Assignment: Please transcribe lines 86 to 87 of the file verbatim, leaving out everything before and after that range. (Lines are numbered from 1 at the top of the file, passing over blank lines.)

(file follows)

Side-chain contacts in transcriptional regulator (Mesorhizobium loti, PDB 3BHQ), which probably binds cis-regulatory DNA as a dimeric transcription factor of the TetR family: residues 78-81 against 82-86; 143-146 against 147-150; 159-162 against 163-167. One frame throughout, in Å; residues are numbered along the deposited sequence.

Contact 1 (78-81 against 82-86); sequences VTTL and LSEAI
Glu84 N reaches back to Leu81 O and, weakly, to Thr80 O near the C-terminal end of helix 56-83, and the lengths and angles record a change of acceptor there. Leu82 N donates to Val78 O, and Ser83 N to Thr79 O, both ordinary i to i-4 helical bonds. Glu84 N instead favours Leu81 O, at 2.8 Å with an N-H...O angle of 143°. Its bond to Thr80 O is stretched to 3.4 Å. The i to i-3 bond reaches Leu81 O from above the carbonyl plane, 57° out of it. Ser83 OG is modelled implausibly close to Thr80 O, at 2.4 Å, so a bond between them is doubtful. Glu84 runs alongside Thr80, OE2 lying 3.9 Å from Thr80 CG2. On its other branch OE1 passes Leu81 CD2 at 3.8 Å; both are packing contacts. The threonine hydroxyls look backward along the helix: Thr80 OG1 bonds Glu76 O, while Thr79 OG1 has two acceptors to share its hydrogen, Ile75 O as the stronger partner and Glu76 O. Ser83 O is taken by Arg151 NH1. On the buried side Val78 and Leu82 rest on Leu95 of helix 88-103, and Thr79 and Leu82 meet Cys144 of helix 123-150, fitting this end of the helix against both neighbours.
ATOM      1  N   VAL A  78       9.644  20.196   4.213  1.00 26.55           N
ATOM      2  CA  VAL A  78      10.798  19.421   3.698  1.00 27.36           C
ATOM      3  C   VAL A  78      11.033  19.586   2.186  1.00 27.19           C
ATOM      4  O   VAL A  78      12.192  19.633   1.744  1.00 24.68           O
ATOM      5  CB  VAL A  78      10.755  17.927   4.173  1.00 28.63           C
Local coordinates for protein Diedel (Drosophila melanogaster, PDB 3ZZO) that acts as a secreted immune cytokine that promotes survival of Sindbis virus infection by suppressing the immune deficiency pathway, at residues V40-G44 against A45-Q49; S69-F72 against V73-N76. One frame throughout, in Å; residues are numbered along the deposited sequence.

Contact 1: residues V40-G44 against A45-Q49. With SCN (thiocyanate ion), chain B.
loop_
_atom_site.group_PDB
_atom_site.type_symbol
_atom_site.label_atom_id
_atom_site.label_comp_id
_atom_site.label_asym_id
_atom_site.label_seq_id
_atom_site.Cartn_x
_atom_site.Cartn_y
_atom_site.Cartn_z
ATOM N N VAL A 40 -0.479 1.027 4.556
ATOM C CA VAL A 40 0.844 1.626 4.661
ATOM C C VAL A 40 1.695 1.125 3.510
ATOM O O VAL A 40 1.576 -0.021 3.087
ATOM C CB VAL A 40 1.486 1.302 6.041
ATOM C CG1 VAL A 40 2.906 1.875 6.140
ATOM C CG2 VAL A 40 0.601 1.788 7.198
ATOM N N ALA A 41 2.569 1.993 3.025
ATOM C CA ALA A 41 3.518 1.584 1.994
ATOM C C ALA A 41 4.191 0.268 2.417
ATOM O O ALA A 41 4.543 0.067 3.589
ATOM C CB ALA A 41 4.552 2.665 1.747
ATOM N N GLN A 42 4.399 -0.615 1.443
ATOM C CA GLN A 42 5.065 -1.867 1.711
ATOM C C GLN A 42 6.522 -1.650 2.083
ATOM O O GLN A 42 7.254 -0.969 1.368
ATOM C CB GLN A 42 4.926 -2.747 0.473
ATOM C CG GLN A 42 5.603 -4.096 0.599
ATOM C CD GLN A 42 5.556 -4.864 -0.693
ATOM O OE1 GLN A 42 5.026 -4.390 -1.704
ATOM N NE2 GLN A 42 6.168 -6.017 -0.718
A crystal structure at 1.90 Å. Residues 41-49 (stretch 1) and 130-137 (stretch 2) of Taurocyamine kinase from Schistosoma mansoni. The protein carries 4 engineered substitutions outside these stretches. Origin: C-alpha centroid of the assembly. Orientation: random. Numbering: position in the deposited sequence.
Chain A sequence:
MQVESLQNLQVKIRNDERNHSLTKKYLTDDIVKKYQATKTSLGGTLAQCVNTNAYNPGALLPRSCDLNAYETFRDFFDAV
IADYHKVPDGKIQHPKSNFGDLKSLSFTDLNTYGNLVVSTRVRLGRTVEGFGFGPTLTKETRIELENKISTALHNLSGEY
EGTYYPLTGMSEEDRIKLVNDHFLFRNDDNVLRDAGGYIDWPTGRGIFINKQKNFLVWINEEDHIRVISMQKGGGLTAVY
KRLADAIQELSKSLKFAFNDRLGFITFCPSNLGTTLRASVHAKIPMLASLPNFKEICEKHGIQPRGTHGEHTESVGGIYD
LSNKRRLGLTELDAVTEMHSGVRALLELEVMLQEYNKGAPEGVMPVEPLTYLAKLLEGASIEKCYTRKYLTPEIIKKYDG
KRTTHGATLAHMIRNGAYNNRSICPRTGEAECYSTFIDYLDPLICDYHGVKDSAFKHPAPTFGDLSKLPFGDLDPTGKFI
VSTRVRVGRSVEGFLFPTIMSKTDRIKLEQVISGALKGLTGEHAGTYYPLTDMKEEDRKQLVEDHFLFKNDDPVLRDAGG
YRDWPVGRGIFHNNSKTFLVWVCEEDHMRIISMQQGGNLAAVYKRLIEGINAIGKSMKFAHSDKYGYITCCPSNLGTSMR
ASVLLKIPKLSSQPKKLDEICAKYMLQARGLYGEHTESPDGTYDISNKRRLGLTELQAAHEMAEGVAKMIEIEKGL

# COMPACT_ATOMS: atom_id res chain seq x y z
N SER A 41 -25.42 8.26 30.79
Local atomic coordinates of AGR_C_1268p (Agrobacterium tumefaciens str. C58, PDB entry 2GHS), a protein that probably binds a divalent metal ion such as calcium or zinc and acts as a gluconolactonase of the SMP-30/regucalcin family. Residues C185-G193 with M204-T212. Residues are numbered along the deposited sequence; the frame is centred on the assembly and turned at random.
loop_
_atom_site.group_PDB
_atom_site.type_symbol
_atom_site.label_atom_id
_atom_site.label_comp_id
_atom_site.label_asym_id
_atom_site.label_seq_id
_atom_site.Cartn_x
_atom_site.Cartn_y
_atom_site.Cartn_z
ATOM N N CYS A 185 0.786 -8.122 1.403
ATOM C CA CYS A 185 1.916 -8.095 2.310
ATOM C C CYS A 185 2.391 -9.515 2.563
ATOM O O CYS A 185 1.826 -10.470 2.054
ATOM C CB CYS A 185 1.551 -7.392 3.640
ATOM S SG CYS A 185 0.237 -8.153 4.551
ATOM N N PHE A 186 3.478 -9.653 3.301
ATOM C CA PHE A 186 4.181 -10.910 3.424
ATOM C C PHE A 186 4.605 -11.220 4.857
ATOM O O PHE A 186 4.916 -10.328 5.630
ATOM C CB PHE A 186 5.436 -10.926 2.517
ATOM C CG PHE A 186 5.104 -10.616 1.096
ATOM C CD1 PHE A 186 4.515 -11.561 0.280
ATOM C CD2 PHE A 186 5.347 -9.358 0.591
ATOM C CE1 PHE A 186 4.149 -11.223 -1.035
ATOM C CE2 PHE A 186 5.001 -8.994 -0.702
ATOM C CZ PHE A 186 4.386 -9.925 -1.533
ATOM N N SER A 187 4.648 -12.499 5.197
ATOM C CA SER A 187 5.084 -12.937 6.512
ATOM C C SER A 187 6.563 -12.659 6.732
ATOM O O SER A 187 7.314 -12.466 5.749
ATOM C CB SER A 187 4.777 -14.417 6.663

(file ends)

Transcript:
ATOM O O SER A 187 7.314 -12.466 5.749
ATOM C CB SER A 187 4.777 -14.417 6.663